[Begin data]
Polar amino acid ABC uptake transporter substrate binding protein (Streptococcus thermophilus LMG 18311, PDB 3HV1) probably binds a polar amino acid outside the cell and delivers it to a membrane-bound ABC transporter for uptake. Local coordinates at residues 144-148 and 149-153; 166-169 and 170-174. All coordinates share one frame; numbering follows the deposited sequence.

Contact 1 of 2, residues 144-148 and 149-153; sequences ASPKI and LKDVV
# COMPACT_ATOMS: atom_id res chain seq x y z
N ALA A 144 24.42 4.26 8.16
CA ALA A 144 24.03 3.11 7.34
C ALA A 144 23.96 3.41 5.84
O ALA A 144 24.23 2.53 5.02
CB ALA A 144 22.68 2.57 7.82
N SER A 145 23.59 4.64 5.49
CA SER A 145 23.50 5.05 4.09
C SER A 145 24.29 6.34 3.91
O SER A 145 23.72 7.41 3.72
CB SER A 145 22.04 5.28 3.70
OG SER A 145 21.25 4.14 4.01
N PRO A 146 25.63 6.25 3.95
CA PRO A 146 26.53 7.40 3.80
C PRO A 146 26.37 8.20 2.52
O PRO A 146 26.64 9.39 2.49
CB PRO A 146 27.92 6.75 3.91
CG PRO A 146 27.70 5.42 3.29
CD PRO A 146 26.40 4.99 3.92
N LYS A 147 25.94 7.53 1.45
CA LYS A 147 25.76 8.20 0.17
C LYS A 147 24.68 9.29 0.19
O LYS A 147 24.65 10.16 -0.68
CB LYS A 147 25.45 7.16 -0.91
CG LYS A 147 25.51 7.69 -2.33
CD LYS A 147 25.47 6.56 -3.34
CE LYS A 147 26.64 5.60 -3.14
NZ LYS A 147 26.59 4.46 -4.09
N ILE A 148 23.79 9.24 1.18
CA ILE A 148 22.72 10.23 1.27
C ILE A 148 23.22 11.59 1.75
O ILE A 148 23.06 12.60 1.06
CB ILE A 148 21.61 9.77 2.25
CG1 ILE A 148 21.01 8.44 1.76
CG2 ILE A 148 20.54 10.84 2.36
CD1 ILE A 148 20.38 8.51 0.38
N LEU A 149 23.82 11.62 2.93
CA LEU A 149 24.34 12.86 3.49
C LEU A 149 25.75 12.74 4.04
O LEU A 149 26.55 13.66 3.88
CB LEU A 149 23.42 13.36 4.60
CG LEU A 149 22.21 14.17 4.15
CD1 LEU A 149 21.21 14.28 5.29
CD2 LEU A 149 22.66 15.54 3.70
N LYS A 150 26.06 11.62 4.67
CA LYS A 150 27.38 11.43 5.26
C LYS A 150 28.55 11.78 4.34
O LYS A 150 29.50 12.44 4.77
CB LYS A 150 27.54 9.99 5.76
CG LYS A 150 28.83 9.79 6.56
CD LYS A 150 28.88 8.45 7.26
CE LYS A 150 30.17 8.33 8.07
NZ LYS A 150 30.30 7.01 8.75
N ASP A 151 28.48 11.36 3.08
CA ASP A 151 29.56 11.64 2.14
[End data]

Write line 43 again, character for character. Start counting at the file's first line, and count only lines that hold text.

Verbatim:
CB LEU A 149 23.42 13.36 4.60